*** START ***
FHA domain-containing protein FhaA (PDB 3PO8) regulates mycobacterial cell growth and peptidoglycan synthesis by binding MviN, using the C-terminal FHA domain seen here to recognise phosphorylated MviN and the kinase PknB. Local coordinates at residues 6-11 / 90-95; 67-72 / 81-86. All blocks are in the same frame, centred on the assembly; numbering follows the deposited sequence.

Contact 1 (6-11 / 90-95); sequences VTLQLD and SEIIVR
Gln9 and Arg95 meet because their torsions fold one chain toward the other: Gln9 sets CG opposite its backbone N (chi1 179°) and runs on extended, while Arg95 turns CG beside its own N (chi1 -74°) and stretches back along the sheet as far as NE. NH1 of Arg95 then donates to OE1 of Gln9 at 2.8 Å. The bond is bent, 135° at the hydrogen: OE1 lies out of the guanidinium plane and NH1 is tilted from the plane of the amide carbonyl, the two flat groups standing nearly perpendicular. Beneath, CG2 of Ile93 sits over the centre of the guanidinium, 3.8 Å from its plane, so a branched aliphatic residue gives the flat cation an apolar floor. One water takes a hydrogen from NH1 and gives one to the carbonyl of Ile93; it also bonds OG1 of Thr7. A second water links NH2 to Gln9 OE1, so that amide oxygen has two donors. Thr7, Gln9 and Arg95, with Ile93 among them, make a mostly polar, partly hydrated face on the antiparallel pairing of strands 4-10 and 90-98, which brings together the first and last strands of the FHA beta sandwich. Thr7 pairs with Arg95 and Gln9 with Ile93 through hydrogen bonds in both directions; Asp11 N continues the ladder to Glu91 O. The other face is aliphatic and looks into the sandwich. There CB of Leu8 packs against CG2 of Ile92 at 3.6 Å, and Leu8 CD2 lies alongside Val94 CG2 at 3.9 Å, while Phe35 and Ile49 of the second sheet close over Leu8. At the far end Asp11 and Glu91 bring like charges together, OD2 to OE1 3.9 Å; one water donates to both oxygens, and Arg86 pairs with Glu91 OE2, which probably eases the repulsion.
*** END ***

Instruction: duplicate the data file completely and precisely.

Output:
FHA domain-containing protein FhaA (PDB 3PO8) regulates mycobacterial cell growth and peptidoglycan synthesis by binding MviN, using the C-terminal FHA domain seen here to recognise phosphorylated MviN and the kinase PknB. Local coordinates at residues 6-11 / 90-95; 67-72 / 81-86. All blocks are in the same frame, centred on the assembly; numbering follows the deposited sequence.

Contact 1 (6-11 / 90-95); sequences VTLQLD and SEIIVR
Gln9 and Arg95 meet because their torsions fold one chain toward the other: Gln9 sets CG opposite its backbone N (chi1 179°) and runs on extended, while Arg95 turns CG beside its own N (chi1 -74°) and stretches back along the sheet as far as NE. NH1 of Arg95 then donates to OE1 of Gln9 at 2.8 Å. The bond is bent, 135° at the hydrogen: OE1 lies out of the guanidinium plane and NH1 is tilted from the plane of the amide carbonyl, the two flat groups standing nearly perpendicular. Beneath, CG2 of Ile93 sits over the centre of the guanidinium, 3.8 Å from its plane, so a branched aliphatic residue gives the flat cation an apolar floor. One water takes a hydrogen from NH1 and gives one to the carbonyl of Ile93; it also bonds OG1 of Thr7. A second water links NH2 to Gln9 OE1, so that amide oxygen has two donors. Thr7, Gln9 and Arg95, with Ile93 among them, make a mostly polar, partly hydrated face on the antiparallel pairing of strands 4-10 and 90-98, which brings together the first and last strands of the FHA beta sandwich. Thr7 pairs with Arg95 and Gln9 with Ile93 through hydrogen bonds in both directions; Asp11 N continues the ladder to Glu91 O. The other face is aliphatic and looks into the sandwich. There CB of Leu8 packs against CG2 of Ile92 at 3.6 Å, and Leu8 CD2 lies alongside Val94 CG2 at 3.9 Å, while Phe35 and Ile49 of the second sheet close over Leu8. At the far end Asp11 and Glu91 bring like charges together, OD2 to OE1 3.9 Å; one water donates to both oxygens, and Arg86 pairs with Glu91 OE2, which probably eases the repulsion.